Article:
What is it that creates our perceptions, our opinions of beauty?
Walking in town yesterday, I smiled at the scene. After sunset, the dim light still held a pink hue and only the robins called from trees. The smell of cut grass lingered after all lawnmower engines had ceased. They’d been replaced with singular notes from an untuned piano, which spilled from the open door of the church hall.
My smile broadened as I passed a homeowner working in his flowerbeds long into the evening. How good it was to be able to garden again! All was well, until he picked up a five gallon jug of commercial “something-ecide” and began scattering the granules all over the garden.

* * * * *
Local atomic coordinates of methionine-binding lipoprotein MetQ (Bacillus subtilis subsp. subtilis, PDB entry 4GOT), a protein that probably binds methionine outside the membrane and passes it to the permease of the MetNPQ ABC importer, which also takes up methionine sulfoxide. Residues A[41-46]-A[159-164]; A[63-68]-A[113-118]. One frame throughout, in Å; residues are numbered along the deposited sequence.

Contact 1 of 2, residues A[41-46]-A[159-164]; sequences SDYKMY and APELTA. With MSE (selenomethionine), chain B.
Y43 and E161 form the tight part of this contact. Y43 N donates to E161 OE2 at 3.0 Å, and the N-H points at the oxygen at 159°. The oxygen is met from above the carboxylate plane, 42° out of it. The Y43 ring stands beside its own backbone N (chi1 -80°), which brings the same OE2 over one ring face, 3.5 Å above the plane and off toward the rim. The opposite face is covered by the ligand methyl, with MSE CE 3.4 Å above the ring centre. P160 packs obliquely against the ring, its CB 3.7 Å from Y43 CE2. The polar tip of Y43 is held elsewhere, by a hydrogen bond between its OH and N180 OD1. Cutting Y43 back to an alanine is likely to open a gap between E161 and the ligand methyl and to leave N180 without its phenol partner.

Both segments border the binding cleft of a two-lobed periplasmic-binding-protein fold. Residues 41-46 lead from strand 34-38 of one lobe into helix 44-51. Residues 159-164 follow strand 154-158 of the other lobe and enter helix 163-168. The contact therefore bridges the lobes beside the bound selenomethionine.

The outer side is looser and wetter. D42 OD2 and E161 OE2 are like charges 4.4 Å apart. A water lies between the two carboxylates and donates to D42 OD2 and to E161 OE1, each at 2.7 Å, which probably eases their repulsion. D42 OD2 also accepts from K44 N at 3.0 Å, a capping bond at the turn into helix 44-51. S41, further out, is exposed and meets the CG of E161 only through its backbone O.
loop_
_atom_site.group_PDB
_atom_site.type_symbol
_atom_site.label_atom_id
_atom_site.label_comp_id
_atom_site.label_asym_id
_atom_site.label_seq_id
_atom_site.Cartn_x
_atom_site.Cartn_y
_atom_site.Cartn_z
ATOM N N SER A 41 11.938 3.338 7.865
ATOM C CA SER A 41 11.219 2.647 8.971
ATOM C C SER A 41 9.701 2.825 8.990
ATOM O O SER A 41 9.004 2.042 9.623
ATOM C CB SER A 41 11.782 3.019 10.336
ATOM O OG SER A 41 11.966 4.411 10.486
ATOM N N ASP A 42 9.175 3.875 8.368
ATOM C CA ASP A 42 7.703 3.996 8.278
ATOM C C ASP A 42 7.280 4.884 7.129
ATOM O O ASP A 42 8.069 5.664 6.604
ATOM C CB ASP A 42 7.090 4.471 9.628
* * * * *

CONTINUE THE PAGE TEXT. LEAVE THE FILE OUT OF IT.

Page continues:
I couldn’t judge him; he was only doing what he had been taught to do. He will not see the rain wash the chemicals to the aquifer. He cannot know which molecules will enter his lungs as he takes in the cool evening air. All he will see are the resounding results; his flowerbed will probably be a source of much pride.
But why? Why has the cherished task of putting our hands in the soil turned into a need to command control? Why on the home front is wild not as scenic as tamed? Since the days when we Europeans first came to this country, what makes us regard our nature-based creations higher than the ones nature creates on her own?